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a tunnel of muscle, ligament, and bone on the inside of the elbow.

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a dislocation occurs when extreme force is put on a joint causing the two bones that make up the joint to separate or lose the normal anatomic relationship they have with each other. A subluxation is the abnormal motion of a joint that is less than a complete dislocation; an unstable joint will “sublux” before it dislocates.

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a test to evaluate nerve and muscle function from the standpoint of assessing the electrical activity inherent to normal nerve function. Often done in conjunction with a N.C.V., or nerve conduction velocity test. In this test, the nerve is electrically stimulated while a second electrode detects the electrical impulse ‘down stream’ from the first. The distance between electrodes and the time it takes for electrical impulses to travel between electrodes are used to calculate the speed of impulse transmission (nerve conduction velocity). A decreased speed of transmission indicates nerve disease.

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a chronic, generalized pain in muscles and soft tissues surrounding the joints throughout the body.

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a disruption of a part of the bony skeleton (synonymous with “break”)

  • Closed fracture: the skin overlying the fracture is intact
  • Open fracture: there is an opening in the skin overlying the fracture (previously known as a “compound” fracture)
  • Avulsion fracture: forceful tendon or muscle contraction pulls off (avulses) a portion of bone to which it is attached
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    non-cancerous, fluid filled cysts commonly seen in the hand and usually found on the back of the wrist.

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    a result of a defect in body chemistry that causes materials normally found in dissolved form in the blood to crystallize and become deposited in a joint. Can be severely painful. Usually treated effectively with medication and dietary changes.

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    a bone growth on the calcaneus (“heel bone”); very commonly found on foot or ankle x-rays and do not necessarily represent a pathologic or symptomatic process.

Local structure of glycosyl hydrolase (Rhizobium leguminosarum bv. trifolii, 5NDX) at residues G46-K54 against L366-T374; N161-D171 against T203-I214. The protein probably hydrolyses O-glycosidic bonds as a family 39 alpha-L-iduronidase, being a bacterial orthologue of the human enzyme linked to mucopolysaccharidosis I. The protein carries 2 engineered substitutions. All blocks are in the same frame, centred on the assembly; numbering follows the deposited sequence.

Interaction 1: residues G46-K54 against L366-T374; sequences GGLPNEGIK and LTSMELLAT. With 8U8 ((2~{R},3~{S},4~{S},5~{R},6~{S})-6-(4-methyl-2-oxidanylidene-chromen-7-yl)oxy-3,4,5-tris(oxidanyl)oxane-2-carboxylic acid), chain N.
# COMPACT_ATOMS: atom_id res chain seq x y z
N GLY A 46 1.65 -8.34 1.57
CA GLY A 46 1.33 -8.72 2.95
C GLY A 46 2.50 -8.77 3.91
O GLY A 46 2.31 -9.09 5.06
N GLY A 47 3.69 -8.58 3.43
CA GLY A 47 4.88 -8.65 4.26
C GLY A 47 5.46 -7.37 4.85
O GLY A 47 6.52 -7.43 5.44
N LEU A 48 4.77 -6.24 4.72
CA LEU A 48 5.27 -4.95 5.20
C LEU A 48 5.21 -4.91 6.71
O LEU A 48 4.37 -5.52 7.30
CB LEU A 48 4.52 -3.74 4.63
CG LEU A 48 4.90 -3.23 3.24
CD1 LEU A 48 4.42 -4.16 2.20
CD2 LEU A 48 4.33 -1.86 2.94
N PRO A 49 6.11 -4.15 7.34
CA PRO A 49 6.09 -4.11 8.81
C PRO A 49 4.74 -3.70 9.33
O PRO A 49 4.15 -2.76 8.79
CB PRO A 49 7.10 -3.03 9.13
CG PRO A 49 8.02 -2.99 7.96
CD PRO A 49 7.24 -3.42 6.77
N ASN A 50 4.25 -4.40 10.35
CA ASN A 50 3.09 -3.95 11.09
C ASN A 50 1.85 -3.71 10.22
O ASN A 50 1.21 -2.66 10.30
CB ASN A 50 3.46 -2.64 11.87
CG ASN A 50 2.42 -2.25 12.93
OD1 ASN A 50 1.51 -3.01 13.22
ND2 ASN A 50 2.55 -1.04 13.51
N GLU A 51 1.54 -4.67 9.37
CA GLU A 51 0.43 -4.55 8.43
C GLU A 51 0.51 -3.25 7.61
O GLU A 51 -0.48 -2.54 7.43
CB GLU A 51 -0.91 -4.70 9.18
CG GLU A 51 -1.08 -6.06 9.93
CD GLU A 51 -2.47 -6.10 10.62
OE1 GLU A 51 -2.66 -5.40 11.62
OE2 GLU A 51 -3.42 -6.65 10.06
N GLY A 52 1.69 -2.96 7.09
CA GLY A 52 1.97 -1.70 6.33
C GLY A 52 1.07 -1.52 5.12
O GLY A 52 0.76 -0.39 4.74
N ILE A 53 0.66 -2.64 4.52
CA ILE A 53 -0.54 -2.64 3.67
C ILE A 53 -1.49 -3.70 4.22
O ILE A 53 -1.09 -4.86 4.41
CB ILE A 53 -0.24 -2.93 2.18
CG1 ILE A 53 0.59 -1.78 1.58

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    the bone of the upper arm.

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    a normal reaction to injury or disease, which results in swelling, pain, and stiffness. Can be normal and physiologic as in “the inflammatory phase of fracture/wound healing” or abnormal and pathologic as in “an inflamed appendix” or arthritis.

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    where two or more bones come together and the point at which motion occurs.

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    the ligament that gives stability to the outer aspect of the knee.

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    “tennis elbow,” pain is caused by damage to the tendons that bend the wrist backward away from the palm (wrist extension).

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    Tough cord of tissue connecting bone to bone.

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    a diagnostic procedure that uses a combination of large magnets, radiofrequencies, and a computer to produce detailed images of organs and structures within the body. Most sensitive and accurate imaging test for soft tissues.

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    the ligament that gives stability to the inner aspect of the knee.

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    “golfer’s elbow,” pain caused by damage to the tendons that bend the wrist toward the palm (wrist flexion).

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    two crescent-shaped discs of connective tissue between the bones of the knees that act as shock absorbers to cushion the lower part of the leg from the weight of the rest of the body. Very commonly injured.